AI Oversight Is Not A Public Responsibility
The public doesn’t need to know how artificial intelligence works to trust it – they just need to know that someone with the necessary skillset is examining AI and has the authority to sanction it should AI applications cause harm.
“I’m certain that the public is incapable of determining the trustworthiness of individual Ais…but we don’t need them to do this – it’s not their responsibility to keep AI honest,” argues Dr Bran Knowles, a senior lecturer in data science at Lancaster University.
Dr Knowles who recently presented a research paper ‘The Sanction of Authority: Promoting Public Trust in AI’ at the ACM Conference on Fairness, Accountability and Transparency (ACM FAccT) co-authored by John T. Richards, of IBM’s T.J. Watson Research Center, argues that greater transparency and more accessible explanations of how AI systems work, perceived to be a means of increasing trust, do not address the public’s concerns.
Instead, they argue that a regulatory ecosystem is the only way that AI will be meaningfully accountable to the public sufficiently to earn its trust.
“The public does not routinely concern itself with the trustworthiness of food, aviation, and pharmaceuticals because it trusts there is a system which regulates these things and punishes any breach of safety protocols,” says Dr Richards.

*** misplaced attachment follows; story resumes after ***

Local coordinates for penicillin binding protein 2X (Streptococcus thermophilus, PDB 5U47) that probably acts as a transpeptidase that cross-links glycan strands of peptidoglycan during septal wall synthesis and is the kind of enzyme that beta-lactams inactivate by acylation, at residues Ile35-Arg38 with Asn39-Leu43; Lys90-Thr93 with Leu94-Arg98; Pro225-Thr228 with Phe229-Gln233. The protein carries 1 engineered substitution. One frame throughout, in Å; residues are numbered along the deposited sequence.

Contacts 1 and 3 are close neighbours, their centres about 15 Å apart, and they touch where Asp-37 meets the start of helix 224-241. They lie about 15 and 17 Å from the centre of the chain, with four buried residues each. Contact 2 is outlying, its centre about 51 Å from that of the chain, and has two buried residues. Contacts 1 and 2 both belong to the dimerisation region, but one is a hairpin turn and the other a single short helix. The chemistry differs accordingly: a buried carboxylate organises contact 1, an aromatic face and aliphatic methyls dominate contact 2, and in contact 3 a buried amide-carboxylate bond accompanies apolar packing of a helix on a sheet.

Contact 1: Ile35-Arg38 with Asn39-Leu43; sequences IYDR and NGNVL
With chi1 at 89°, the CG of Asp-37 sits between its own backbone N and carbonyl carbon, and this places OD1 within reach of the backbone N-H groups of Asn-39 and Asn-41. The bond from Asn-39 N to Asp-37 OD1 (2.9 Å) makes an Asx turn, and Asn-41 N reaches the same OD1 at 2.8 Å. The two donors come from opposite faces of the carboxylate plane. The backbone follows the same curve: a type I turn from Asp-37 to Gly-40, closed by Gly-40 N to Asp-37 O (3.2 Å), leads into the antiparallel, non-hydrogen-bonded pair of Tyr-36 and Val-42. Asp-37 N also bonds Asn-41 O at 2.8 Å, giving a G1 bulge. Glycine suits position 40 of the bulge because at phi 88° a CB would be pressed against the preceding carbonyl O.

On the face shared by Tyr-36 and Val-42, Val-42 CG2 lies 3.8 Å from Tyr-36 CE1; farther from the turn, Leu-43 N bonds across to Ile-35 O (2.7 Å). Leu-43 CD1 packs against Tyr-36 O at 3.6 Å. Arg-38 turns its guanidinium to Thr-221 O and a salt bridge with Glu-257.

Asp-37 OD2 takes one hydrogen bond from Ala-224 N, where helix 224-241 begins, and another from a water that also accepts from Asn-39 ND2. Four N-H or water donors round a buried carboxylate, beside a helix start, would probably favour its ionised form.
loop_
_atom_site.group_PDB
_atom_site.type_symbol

And, adds Dr Knowles: “Rather than asking that the public gain skills to make informed decisions about which AIs are worthy of their trust, the public needs the same guarantees that any AI they might encounter is not going to cause them harm.”
Dr Knowles stresses the critical role of AI documentation in enabling this trustworthy regulatory ecosystem. As an example, the paper discusses work by IBM on AI Factsheets, documentation designed to capture key facts regarding an AI’s development and testing.
But, while such documentation can provide information needed by internal auditors and external regulators to assess compliance with emerging frameworks for trustworthy AI, Dr Knowles cautions against relying on it to directly foster public trust.
“If we fail to recognise that the burden to oversee trustworthiness of AI must lie with highly skilled regulators, then there’s a good chance that the future of AI documentation is yet another terms and conditions-style consent mechanism — something no one really reads or understands,” she says.
The paper calls for AI documentation to be properly understood as a means to empower specialists to assess trustworthiness.
“AI has material consequences in our world which affect real people; and we need genuine accountability to ensure that the AI that pervades our world is helping to make that world better,” says Dr Knowles.
The findings could point the way forward for government and industry to make the most of AI, without harming public trust.